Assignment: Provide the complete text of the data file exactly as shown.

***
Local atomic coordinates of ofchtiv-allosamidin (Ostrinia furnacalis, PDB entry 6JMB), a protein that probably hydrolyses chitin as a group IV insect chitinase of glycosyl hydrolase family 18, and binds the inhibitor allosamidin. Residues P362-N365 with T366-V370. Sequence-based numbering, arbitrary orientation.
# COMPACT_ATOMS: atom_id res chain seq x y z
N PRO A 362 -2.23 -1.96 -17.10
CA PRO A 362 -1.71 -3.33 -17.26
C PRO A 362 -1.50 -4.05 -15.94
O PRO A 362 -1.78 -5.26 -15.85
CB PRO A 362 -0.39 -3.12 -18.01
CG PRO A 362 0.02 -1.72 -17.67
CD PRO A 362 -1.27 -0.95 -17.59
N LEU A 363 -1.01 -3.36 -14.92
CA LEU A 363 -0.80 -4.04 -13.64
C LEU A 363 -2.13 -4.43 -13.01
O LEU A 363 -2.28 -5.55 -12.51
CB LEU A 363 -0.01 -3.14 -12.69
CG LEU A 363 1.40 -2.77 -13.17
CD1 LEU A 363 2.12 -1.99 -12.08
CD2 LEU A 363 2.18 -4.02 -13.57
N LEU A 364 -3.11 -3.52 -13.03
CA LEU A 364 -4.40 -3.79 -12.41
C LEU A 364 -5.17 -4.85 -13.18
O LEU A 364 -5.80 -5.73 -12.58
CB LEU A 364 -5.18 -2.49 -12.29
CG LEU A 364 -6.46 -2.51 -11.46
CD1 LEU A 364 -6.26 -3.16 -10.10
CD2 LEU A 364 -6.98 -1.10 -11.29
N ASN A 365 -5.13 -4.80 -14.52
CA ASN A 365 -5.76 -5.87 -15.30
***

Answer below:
Local atomic coordinates of ofchtiv-allosamidin (Ostrinia furnacalis, PDB entry 6JMB), a protein that probably hydrolyses chitin as a group IV insect chitinase of glycosyl hydrolase family 18, and binds the inhibitor allosamidin. Residues P362-N365 with T366-V370. Sequence-based numbering, arbitrary orientation.
# COMPACT_ATOMS: atom_id res chain seq x y z
N PRO A 362 -2.23 -1.96 -17.10
CA PRO A 362 -1.71 -3.33 -17.26
C PRO A 362 -1.50 -4.05 -15.94
O PRO A 362 -1.78 -5.26 -15.85
CB PRO A 362 -0.39 -3.12 -18.01
CG PRO A 362 0.02 -1.72 -17.67
CD PRO A 362 -1.27 -0.95 -17.59
N LEU A 363 -1.01 -3.36 -14.92
CA LEU A 363 -0.80 -4.04 -13.64
C LEU A 363 -2.13 -4.43 -13.01
O LEU A 363 -2.28 -5.55 -12.51
CB LEU A 363 -0.01 -3.14 -12.69
CG LEU A 363 1.40 -2.77 -13.17
CD1 LEU A 363 2.12 -1.99 -12.08
CD2 LEU A 363 2.18 -4.02 -13.57
N LEU A 364 -3.11 -3.52 -13.03
CA LEU A 364 -4.40 -3.79 -12.41
C LEU A 364 -5.17 -4.85 -13.18
O LEU A 364 -5.80 -5.73 -12.58
CB LEU A 364 -5.18 -2.49 -12.29
CG LEU A 364 -6.46 -2.51 -11.46
CD1 LEU A 364 -6.26 -3.16 -10.10
CD2 LEU A 364 -6.98 -1.10 -11.29
N ASN A 365 -5.13 -4.80 -14.52
CA ASN A 365 -5.76 -5.87 -15.30